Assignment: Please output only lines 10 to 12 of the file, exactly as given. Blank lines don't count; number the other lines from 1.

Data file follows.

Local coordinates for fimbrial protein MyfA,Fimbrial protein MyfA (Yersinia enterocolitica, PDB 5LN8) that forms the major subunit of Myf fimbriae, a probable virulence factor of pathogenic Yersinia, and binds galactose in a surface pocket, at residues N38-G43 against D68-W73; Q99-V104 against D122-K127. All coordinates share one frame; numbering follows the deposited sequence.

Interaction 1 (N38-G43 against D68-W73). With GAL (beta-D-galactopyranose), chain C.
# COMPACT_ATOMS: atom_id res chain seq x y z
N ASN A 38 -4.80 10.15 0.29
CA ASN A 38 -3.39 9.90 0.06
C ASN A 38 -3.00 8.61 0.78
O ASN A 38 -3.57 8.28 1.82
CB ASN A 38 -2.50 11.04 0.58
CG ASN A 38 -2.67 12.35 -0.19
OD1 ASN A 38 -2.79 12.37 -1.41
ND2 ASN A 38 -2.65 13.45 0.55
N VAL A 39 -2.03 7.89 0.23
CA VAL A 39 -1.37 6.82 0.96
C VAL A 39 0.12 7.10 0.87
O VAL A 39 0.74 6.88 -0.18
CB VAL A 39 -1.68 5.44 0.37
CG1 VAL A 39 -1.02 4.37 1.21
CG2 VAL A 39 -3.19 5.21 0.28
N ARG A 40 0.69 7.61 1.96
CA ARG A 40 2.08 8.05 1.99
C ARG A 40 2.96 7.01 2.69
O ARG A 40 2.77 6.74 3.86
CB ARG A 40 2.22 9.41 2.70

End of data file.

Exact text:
OD1 ASN A 38 -2.79 12.37 -1.41
ND2 ASN A 38 -2.65 13.45 0.55
N VAL A 39 -2.03 7.89 0.23